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Uber agrees to pay $4.4M to settle sex discrimination charges

By Darryl Coote
Uber agrees to pay $4.4M to settle sex discrimination charges
Under the agreement, rideshare company Uber also agreed to implement a system to identify employees who have been the subject of more than one harassment complaint and managers who fail to respond to those complaints in a timely fashion. Photo by John Angelillo/UPI | License Photo

Dec. 18 (UPI) -- Uber has agreed to create a $4.4 million fund to compensate women who were sexually harassed while employed by the rideshare company, the U.S. Equal Employment Opportunity Commission said Wednesday.

As part of the settlement, Uber will also create a system to identify employees who have received more than one harassment complaint and managers who fail to respond to those concerns in a timely manner, the EEOC said in a statement.

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"This resolution demonstrates the benefits of working cooperatively with EEOC and serves as a model for businesses committed to truly leveling the playing field where opportunity is not circumscribed by one's gender," said EEOC Chair Jane Dhillon.

Uber made the agreement to a 2017 charge of sex discrimination that was handed down following an extensive investigation in which the commission found "reasonable cause" to believe Uber permitted "a culture of sexual harassment and retaliation" against women who complained about being harassed, it said.

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"This agreement holds Uber accountable, and, going forward, positions the company to innovate and transform the tech industry by modeling effective measures against sexual harassment and retaliation," said EEOC Commissioner Victoria Lipnic.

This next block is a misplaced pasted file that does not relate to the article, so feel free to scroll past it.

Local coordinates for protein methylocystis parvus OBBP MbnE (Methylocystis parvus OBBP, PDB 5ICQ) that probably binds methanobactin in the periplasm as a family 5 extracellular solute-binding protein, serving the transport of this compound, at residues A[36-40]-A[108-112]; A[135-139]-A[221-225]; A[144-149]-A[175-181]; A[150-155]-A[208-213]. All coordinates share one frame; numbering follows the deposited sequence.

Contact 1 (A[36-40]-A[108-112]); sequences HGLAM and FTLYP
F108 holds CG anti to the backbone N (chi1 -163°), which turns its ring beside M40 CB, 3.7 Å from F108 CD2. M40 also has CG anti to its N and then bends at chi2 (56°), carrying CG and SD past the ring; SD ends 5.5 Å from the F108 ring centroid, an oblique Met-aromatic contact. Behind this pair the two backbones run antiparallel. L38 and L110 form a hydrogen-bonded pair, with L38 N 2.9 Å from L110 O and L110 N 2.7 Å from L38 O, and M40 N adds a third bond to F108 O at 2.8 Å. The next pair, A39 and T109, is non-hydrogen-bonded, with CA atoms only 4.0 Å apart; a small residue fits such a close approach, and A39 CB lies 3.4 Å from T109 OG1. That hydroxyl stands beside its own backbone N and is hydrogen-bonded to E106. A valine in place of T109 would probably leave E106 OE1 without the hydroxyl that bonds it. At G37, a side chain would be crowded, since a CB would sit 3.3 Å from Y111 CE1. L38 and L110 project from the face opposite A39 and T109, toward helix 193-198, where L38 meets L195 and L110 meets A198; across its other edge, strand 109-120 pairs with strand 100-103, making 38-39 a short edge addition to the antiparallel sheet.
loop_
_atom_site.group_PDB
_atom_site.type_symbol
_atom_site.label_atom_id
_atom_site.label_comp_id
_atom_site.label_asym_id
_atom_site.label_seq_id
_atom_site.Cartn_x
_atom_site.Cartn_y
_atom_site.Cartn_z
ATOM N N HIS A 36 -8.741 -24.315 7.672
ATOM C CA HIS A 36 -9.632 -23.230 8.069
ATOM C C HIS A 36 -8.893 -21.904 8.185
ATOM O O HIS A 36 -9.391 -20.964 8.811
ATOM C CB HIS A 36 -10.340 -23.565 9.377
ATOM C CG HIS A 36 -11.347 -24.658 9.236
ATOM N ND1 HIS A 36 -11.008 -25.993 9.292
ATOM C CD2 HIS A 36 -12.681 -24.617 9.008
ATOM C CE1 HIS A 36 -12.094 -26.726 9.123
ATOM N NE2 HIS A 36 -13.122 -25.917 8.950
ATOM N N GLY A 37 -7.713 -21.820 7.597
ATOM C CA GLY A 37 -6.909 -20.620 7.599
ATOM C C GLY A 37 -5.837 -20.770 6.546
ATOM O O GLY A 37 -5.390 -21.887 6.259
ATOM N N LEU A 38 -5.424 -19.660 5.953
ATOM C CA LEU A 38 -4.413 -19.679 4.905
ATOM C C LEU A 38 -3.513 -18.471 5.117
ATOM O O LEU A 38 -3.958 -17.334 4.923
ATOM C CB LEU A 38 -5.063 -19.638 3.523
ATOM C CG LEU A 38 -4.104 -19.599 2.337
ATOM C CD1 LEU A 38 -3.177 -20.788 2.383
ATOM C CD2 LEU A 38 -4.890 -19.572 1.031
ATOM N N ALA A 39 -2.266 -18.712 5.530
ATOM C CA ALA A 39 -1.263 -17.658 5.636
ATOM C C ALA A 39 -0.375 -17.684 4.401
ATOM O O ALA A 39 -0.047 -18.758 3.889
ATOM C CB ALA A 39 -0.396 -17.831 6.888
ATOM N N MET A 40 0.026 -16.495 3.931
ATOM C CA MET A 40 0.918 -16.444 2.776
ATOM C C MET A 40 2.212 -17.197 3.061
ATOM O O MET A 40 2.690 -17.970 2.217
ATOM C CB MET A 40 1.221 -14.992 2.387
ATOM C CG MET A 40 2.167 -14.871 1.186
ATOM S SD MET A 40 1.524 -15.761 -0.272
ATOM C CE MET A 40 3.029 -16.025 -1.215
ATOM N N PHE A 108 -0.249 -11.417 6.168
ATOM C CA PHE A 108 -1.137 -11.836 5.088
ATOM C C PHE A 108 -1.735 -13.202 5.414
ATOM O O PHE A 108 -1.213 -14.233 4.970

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Notices will be sent to all female employees who worked at Uber between Jan. 1, 2014, and June 30, 2019, and potential claimants will be able to submit a response to a questionnaire that will allow the commission to determine whether they are eligible for monetary relief, it said.

News of the settlement comes after the company released a report early this month documenting more than 3,000 sexual assaults and 67 deaths during Uber rides in the United States in 2018.

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In June 2017, the San Francisco-based tech company fired 20 employees over an alleged culture of harassment.

"Employers should take note of Uber's commitment to holding management accountable and identifying repeat offenders so that high-performing, superstar harassers are not allowed to continue their behavior," said EEOC San Francisco District Director William Tamayo. "The tech industry, among others, has often ignored allegations of sexual harassment when an accused harasser is seen as more valuable to the company than the accuser."

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